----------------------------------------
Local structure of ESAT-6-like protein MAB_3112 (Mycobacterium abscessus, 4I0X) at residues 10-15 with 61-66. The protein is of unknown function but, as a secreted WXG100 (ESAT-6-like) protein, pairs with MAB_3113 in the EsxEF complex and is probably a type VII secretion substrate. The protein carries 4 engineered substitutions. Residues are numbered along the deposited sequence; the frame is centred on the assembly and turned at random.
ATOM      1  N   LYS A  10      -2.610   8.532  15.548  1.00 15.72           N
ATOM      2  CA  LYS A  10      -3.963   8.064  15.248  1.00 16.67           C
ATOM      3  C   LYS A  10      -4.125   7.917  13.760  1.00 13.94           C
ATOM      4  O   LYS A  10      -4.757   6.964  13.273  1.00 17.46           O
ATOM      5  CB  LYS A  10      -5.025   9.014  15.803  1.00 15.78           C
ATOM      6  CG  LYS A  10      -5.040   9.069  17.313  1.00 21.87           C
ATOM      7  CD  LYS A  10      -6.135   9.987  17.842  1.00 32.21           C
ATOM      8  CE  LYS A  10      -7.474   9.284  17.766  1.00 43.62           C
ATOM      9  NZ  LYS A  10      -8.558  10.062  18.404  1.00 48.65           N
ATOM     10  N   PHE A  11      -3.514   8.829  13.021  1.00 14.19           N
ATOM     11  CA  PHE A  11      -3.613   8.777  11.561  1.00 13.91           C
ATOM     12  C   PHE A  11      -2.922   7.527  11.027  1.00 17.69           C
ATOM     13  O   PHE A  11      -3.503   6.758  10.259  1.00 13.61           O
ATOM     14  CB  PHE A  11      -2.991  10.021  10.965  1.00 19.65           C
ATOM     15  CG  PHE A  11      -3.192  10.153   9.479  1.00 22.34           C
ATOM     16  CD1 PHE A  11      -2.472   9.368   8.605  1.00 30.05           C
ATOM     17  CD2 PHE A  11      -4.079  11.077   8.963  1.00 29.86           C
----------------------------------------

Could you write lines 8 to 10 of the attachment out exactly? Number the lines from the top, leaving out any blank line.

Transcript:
ATOM      7  CD  LYS A  10      -6.135   9.987  17.842  1.00 32.21           C
ATOM      8  CE  LYS A  10      -7.474   9.284  17.766  1.00 43.62           C
ATOM      9  NZ  LYS A  10      -8.558  10.062  18.404  1.00 48.65           N